Multimaster replication is the "holy grail" of distributed databases. In this model, all data is located at more than one node, and all nodes are completely capable of processing transactions. Most systems do not require what multimaster replication offers. However, traditionally most nontechnical people (and even many technical people) assume this model when speaking of database replication. As time goes on and replicated databases become common in both small and large architectures, this interpretation will change. It is my hope that people will lean toward more descriptive names for their replication setups. For now, when we say replication, we'll refer to the whole kit and caboodlemultimaster replication.
Why is this problem so hard? Let's step back and look what ACID requires:
Although there are several technical approaches to the problem of multimaster database replication and several real-world implementations, they often require sacrificessuch as decreased performance, network topology limitations, and/or application restrictionsthat are impossible to make.
Suppose that you have a database that performs 2,000 transactions per second. The obvious goal is to have that replicated in three locations around the world and be able to increase the transactional throughput to 6,000 transactions per second. This is a pipe dreama pure impossibility for general database uses. Increasing a cluster's size by a factor of three resulting in a threefold increase in performance would be an optimal solution. We know that optimal solutions don't exist for general problems. However, what the true performance "speedup" is may be alarming. Although read-only query performance can often be increased almost linearly, the total transactional throughput decreases if the transactions affect the same data.
There is a special case where an almost linear performance gain can be achieved. That case is when replication takes the pure form of data aggregation. If the operations on the datasets at each location are disjointed, and this is an assumption in the architecture of the replication technology itself, atomicity and consistency can be enforced without collaboration. Because this is an edge case, we'll ignore it for now.
Two-Phase Commit (2PC)
Two-phase commit (and to a lesser degree three-phase commit) has been used for decades to safely and reliably coordinate transactions between two separate database engines. The basic idea is that the node attempting the transaction will notify its peers that it is about to commit, and they will react by preparing the transaction and notifying the originating node that they are ready to commit. The second phase is noticing any aborts in the process and then possibly following through on the commit (hopefully everywhere).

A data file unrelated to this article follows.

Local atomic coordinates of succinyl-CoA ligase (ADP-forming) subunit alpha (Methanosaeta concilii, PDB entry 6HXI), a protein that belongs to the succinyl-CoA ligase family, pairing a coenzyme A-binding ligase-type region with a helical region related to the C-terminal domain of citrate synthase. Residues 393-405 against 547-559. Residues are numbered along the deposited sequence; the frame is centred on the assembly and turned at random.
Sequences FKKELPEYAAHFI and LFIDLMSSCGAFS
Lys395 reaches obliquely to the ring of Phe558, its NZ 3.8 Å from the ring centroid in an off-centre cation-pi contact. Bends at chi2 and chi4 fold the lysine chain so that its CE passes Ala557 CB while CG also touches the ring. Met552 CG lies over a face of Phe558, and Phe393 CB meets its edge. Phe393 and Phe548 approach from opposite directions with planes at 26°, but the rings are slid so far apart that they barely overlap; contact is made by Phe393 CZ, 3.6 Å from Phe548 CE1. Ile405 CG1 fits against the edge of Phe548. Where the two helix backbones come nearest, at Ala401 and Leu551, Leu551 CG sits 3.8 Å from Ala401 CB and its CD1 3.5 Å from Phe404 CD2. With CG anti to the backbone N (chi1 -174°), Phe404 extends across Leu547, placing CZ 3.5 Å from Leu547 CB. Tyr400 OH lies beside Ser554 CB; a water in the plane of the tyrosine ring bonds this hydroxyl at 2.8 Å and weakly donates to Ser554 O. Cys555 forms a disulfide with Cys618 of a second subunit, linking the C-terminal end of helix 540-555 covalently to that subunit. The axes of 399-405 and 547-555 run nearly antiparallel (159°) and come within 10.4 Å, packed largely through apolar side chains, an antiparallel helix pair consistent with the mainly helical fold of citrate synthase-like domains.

The two-phase commit is not perfect, but it is considered sufficient for applications such as stock trading and bankingwhich are considered to be the most stringent industries when it comes to data consistency, aside from perhaps aerospace operations.
The glaring problem with 2PC is that it requires the lock-step progress on each node for a transaction to finish. With a single node down, progress can be halted. If a node is marked offline to allow progress, resynchronization must occur. This approach simply isn't ideal for wide-area replication against hostile networks (the Internet is considered a hostile network in this case).
Despite its shortcomings, the only common "correct" multimaster replication technique used today is the 2PC, and, due to its overhead costs, it is not widely used for geographic replication.
Extended virtual synchrony (EVS) is a concept from the world of group communications. The EVS Engine itself is a product of the group communication world and has been commercialized by Spread Concepts, LLC. The theoretical approach to this replication technique is well documented and proven correct in the PhD thesis of Yair Amir (one of the Spread Concepts guys).
If you just sit back and consider for a moment who would have the best ideas on how to get multiple computers to communicate, organize, and collaborate on an effort to accomplish some goal (say ACID), it would be the group communications people. On the other hand, the only people you trust your data to are the database people. The requirement that these two groups must collaborate poses a roadblock for the evolution of more advanced data replication approaches.
Techniques from the group communication world can help overcome the challenges posed by disconnected networks and network partitions. In typical multimaster replication configurations all nodes must concur that an operation will happen and then execute on it using 2PC. This might work well in two-node scenarios; however, when more nodes are involved and they are not local with respect to each other, serious complications are introduced that can seriously affect progress in these systems.
To take a conceptually simple architecture for multimaster replication, we can look at a company in the United States that has offices in six states. Each office wants a local copy of the enterprise's database. To modify the content in that database, that database must know that it will not produce a conflict with any of its peers. This sounds simple until one of the long-haul networking circuits used to transit information goes down. This will cause some partition in the working set of databases, and it is likely that there will be two or more views of the participating databases.